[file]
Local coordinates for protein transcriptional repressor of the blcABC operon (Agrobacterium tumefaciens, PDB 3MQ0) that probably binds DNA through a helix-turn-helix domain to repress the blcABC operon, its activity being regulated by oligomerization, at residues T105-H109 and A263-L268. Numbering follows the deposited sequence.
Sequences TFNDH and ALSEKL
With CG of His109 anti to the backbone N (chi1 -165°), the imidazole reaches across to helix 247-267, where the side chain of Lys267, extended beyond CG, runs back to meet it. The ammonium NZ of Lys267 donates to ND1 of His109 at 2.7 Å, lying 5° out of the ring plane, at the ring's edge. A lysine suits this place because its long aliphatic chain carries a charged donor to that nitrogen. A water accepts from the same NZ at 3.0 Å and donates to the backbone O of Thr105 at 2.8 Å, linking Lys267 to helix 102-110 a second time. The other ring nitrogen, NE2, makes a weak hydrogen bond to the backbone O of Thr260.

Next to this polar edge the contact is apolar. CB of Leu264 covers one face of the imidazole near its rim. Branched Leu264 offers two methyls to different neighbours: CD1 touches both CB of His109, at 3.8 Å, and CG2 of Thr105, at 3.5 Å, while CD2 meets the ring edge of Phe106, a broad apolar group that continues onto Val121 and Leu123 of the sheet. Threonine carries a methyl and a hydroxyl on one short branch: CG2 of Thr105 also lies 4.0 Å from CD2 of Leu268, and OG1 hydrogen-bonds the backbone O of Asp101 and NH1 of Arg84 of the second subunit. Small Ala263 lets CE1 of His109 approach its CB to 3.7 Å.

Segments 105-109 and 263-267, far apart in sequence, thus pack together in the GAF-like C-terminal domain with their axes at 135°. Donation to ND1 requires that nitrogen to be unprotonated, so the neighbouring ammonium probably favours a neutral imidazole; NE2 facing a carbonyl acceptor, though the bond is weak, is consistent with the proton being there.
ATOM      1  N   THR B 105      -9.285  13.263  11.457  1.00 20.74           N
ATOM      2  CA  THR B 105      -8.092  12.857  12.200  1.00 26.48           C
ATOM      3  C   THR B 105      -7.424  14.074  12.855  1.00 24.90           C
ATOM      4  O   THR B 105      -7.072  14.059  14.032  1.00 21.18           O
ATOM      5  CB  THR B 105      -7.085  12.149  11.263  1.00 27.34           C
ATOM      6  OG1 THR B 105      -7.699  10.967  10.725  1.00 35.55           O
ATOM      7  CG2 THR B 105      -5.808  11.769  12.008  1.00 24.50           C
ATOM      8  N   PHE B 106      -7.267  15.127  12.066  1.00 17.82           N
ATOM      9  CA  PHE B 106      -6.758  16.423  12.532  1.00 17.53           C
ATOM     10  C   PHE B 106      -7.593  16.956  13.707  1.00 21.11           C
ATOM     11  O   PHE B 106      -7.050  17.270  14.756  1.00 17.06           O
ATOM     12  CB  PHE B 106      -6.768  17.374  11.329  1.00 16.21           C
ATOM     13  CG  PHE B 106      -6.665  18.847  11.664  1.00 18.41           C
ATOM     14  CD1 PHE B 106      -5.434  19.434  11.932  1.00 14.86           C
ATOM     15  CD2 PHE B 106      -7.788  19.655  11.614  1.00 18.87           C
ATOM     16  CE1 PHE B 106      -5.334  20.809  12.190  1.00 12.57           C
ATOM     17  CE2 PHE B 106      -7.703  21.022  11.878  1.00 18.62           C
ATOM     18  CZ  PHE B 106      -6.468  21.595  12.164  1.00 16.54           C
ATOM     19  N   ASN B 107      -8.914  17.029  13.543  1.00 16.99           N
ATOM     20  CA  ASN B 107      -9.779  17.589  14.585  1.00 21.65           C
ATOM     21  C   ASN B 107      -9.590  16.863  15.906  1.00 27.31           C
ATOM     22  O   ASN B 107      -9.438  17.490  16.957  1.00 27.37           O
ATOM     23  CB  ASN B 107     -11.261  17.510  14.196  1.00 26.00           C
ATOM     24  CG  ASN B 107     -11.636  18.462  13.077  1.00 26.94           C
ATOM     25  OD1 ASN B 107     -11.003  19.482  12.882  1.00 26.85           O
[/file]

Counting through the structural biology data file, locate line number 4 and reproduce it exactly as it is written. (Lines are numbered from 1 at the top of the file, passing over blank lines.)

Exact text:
Next to this polar edge the contact is apolar. CB of Leu264 covers one face of the imidazole near its rim. Branched Leu264 offers two methyls to different neighbours: CD1 touches both CB of His109, at 3.8 Å, and CG2 of Thr105, at 3.5 Å, while CD2 meets the ring edge of Phe106, a broad apolar group that continues onto Val121 and Leu123 of the sheet. Threonine carries a methyl and a hydroxyl on one short branch: CG2 of Thr105 also lies 4.0 Å from CD2 of Leu268, and OG1 hydrogen-bonds the backbone O of Asp101 and NH1 of Arg84 of the second subunit. Small Ala263 lets CE1 of His109 approach its CB to 3.7 Å.